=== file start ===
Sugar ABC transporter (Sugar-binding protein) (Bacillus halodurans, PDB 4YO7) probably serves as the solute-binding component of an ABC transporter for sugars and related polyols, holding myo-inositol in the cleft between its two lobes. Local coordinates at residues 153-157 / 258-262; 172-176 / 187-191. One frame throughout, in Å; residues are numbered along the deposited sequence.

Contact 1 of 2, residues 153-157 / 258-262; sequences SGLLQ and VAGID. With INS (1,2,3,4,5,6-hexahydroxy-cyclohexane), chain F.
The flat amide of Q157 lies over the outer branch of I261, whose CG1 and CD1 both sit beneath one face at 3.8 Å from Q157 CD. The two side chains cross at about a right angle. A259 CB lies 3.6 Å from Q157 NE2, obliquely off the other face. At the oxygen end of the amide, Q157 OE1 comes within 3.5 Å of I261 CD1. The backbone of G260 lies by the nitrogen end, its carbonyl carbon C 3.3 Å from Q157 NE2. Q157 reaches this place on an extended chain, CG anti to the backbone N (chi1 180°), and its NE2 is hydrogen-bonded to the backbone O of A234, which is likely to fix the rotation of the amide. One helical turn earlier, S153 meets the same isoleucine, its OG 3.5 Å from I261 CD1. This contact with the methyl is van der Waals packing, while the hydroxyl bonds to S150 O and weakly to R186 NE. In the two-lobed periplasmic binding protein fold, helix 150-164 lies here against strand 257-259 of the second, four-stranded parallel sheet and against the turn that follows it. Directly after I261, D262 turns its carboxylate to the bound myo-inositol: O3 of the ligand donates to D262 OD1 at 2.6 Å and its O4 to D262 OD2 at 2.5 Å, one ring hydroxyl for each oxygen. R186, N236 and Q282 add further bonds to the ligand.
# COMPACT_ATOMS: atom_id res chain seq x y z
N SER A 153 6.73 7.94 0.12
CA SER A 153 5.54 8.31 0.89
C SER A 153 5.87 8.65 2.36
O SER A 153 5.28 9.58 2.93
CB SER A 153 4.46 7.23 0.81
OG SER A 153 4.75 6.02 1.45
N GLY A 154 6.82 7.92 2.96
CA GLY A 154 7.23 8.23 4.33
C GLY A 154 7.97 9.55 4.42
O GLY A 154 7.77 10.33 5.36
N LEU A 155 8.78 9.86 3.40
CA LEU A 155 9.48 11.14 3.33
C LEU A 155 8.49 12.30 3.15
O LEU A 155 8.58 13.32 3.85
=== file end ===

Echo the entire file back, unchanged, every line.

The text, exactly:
Sugar ABC transporter (Sugar-binding protein) (Bacillus halodurans, PDB 4YO7) probably serves as the solute-binding component of an ABC transporter for sugars and related polyols, holding myo-inositol in the cleft between its two lobes. Local coordinates at residues 153-157 / 258-262; 172-176 / 187-191. One frame throughout, in Å; residues are numbered along the deposited sequence.

Contact 1 of 2, residues 153-157 / 258-262; sequences SGLLQ and VAGID. With INS (1,2,3,4,5,6-hexahydroxy-cyclohexane), chain F.
The flat amide of Q157 lies over the outer branch of I261, whose CG1 and CD1 both sit beneath one face at 3.8 Å from Q157 CD. The two side chains cross at about a right angle. A259 CB lies 3.6 Å from Q157 NE2, obliquely off the other face. At the oxygen end of the amide, Q157 OE1 comes within 3.5 Å of I261 CD1. The backbone of G260 lies by the nitrogen end, its carbonyl carbon C 3.3 Å from Q157 NE2. Q157 reaches this place on an extended chain, CG anti to the backbone N (chi1 180°), and its NE2 is hydrogen-bonded to the backbone O of A234, which is likely to fix the rotation of the amide. One helical turn earlier, S153 meets the same isoleucine, its OG 3.5 Å from I261 CD1. This contact with the methyl is van der Waals packing, while the hydroxyl bonds to S150 O and weakly to R186 NE. In the two-lobed periplasmic binding protein fold, helix 150-164 lies here against strand 257-259 of the second, four-stranded parallel sheet and against the turn that follows it. Directly after I261, D262 turns its carboxylate to the bound myo-inositol: O3 of the ligand donates to D262 OD1 at 2.6 Å and its O4 to D262 OD2 at 2.5 Å, one ring hydroxyl for each oxygen. R186, N236 and Q282 add further bonds to the ligand.
# COMPACT_ATOMS: atom_id res chain seq x y z
N SER A 153 6.73 7.94 0.12
CA SER A 153 5.54 8.31 0.89
C SER A 153 5.87 8.65 2.36
O SER A 153 5.28 9.58 2.93
CB SER A 153 4.46 7.23 0.81
OG SER A 153 4.75 6.02 1.45
N GLY A 154 6.82 7.92 2.96
CA GLY A 154 7.23 8.23 4.33
C GLY A 154 7.97 9.55 4.42
O GLY A 154 7.77 10.33 5.36
N LEU A 155 8.78 9.86 3.40
CA LEU A 155 9.48 11.14 3.33
C LEU A 155 8.49 12.30 3.15
O LEU A 155 8.58 13.32 3.85